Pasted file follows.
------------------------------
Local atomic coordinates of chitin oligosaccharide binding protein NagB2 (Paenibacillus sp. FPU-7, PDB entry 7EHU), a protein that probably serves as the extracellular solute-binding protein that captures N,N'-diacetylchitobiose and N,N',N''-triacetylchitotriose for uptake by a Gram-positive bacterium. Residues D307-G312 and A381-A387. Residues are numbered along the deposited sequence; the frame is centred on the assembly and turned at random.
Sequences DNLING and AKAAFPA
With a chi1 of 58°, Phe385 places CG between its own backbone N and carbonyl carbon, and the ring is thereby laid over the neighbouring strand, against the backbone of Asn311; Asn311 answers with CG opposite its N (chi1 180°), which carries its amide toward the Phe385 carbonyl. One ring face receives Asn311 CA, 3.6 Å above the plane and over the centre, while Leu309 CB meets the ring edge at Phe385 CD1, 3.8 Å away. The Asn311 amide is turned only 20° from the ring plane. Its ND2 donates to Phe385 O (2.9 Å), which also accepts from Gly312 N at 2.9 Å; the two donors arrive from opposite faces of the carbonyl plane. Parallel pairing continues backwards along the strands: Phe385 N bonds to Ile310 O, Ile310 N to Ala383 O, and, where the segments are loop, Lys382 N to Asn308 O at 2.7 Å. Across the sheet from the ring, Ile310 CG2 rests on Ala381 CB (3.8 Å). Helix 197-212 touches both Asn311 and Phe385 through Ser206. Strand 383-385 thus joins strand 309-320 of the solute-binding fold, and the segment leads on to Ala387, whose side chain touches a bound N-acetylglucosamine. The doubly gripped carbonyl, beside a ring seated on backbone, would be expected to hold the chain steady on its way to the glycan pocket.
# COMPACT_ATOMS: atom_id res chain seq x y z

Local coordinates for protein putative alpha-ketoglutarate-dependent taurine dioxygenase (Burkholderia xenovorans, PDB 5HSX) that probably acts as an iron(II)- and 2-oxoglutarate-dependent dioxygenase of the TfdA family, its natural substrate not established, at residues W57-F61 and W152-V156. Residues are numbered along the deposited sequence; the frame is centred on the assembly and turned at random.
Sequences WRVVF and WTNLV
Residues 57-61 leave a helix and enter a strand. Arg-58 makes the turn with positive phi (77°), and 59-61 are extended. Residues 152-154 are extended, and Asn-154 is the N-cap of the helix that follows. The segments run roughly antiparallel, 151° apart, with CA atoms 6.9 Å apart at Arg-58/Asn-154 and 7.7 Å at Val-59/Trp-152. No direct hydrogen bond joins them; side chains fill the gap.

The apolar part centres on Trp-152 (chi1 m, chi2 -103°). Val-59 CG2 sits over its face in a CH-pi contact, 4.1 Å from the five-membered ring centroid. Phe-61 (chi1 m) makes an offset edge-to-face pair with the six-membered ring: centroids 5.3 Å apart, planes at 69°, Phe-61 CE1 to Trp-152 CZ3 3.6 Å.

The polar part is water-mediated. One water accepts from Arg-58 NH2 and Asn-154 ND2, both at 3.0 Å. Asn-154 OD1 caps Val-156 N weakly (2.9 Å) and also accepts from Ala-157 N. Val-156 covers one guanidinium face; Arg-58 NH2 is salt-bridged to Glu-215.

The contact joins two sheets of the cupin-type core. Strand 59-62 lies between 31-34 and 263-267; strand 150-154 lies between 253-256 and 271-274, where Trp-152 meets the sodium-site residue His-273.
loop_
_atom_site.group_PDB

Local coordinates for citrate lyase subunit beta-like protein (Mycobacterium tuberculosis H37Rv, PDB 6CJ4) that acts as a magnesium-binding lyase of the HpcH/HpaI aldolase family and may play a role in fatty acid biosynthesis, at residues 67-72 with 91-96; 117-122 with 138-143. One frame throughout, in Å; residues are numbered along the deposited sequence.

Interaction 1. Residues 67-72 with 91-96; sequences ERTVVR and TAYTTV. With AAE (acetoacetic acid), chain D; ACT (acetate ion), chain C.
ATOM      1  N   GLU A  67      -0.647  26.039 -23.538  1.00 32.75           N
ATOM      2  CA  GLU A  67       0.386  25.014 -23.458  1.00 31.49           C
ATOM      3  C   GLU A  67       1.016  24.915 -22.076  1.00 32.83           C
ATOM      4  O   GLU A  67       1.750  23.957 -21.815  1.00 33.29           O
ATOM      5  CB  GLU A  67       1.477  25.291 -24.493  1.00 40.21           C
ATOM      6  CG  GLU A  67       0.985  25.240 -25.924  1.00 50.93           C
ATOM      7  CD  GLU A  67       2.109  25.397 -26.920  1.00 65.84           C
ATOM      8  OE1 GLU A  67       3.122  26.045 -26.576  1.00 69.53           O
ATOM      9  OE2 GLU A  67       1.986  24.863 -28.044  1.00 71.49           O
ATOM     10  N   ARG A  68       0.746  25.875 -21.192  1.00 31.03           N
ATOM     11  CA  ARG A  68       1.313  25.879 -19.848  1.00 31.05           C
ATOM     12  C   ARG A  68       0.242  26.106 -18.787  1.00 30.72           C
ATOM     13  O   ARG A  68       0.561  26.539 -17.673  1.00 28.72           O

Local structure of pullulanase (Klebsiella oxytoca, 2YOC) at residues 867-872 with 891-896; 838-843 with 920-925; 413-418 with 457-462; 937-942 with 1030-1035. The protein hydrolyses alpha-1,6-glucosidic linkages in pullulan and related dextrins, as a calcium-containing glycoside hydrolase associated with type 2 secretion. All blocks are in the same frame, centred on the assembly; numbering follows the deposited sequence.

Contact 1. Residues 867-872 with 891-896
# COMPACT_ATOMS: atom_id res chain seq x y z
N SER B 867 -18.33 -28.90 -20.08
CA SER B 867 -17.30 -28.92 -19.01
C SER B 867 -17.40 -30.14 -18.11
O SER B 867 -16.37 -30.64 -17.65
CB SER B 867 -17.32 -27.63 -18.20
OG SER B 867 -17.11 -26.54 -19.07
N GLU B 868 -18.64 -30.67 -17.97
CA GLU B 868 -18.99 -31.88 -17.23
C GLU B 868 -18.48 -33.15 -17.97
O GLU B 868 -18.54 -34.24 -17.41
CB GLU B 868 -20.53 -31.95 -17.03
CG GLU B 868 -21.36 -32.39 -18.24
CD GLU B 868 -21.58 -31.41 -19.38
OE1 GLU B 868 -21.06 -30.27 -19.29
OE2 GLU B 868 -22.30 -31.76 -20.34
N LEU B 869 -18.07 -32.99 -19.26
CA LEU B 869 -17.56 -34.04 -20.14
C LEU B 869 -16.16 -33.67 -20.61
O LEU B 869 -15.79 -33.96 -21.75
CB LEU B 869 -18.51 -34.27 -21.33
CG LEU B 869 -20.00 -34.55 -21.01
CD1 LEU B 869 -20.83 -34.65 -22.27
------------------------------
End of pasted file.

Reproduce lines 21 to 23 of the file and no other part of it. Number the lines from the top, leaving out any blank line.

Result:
ATOM      7  CD  GLU A  67       2.109  25.397 -26.920  1.00 65.84           C
ATOM      8  OE1 GLU A  67       3.122  26.045 -26.576  1.00 69.53           O
ATOM      9  OE2 GLU A  67       1.986  24.863 -28.044  1.00 71.49           O